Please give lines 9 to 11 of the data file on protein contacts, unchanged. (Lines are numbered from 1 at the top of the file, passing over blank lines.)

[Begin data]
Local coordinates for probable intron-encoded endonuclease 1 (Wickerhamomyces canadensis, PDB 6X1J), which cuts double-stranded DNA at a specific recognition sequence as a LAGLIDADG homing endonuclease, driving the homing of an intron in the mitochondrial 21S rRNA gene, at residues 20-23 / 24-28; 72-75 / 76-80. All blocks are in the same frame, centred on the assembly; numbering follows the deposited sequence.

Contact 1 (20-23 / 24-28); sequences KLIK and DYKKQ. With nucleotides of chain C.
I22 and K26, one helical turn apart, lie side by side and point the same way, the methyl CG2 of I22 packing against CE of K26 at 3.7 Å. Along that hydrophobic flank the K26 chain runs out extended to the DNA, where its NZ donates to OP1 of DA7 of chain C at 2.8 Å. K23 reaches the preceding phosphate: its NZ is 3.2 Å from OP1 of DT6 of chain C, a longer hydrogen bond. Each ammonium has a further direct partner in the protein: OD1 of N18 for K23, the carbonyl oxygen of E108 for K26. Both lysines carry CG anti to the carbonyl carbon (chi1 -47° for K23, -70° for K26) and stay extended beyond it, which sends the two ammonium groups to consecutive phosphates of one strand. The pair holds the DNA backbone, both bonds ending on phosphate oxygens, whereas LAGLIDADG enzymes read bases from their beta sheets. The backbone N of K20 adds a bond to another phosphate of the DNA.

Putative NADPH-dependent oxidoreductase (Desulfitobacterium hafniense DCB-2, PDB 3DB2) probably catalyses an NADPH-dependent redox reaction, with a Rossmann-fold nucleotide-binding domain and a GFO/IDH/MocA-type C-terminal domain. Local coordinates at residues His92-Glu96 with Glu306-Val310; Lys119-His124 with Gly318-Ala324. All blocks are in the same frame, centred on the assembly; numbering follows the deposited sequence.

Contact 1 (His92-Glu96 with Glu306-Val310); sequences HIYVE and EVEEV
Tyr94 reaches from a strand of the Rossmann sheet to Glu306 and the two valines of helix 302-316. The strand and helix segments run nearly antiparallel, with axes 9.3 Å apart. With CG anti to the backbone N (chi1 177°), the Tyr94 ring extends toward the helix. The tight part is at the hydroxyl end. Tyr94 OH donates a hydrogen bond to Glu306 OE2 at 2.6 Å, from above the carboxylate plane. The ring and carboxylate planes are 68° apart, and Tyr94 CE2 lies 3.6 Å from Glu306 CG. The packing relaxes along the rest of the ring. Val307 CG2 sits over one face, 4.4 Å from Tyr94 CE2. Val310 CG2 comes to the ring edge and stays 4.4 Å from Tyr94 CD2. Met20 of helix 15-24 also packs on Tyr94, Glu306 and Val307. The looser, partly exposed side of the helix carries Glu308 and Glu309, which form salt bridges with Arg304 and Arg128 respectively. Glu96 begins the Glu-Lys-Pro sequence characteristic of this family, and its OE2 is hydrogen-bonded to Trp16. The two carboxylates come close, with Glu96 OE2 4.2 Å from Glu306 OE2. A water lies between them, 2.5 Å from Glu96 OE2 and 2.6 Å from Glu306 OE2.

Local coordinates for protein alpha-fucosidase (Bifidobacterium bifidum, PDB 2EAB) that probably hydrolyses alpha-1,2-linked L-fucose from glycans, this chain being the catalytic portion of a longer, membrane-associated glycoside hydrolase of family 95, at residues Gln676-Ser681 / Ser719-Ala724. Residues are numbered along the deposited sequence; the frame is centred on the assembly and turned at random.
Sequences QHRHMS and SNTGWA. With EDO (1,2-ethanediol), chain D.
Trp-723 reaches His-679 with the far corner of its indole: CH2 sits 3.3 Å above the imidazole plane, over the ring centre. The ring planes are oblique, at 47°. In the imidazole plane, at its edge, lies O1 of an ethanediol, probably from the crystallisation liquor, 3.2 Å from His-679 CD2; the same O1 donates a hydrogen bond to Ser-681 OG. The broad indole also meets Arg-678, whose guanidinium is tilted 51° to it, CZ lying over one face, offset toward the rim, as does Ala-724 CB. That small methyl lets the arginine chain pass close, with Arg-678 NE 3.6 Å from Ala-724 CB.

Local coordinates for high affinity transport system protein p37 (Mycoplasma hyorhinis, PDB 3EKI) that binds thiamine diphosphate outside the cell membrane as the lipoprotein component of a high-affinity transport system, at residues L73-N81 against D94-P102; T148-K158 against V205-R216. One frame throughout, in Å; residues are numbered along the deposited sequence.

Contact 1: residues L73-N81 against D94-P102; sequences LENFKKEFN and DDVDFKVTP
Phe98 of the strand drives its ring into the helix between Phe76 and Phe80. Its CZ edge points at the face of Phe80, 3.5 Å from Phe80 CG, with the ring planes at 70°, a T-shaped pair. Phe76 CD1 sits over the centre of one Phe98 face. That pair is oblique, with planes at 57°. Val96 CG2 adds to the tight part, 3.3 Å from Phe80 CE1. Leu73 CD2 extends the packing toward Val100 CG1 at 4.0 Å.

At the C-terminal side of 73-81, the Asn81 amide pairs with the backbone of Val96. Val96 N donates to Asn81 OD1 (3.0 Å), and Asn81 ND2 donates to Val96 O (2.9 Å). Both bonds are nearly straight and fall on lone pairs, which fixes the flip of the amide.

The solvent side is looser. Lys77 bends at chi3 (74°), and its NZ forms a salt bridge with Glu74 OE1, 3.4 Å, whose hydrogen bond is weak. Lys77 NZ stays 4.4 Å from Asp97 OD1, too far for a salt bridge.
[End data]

Trp-723 reaches His-679 with the far corner of its indole: CH2 sits 3.3 Å above the imidazole plane, over the ring centre. The ring planes are oblique, at 47°. In the imidazole plane, at its edge, lies O1 of an ethanediol, probably from the crystallisation liquor, 3.2 Å from His-679 CD2; the same O1 donates a hydrogen bond to Ser-681 OG. The broad indole also meets Arg-678, whose guanidinium is tilted 51° to it, CZ lying over one face, offset toward the rim, as does Ala-724 CB. That small methyl lets the arginine chain pass close, with Arg-678 NE 3.6 Å from Ala-724 CB.

Local coordinates for high affinity transport system protein p37 (Mycoplasma hyorhinis, PDB 3EKI) that binds thiamine diphosphate outside the cell membrane as the lipoprotein component of a high-affinity transport system, at residues L73-N81 against D94-P102; T148-K158 against V205-R216. One frame throughout, in Å; residues are numbered along the deposited sequence.

Contact 1: residues L73-N81 against D94-P102; sequences LENFKKEFN and DDVDFKVTP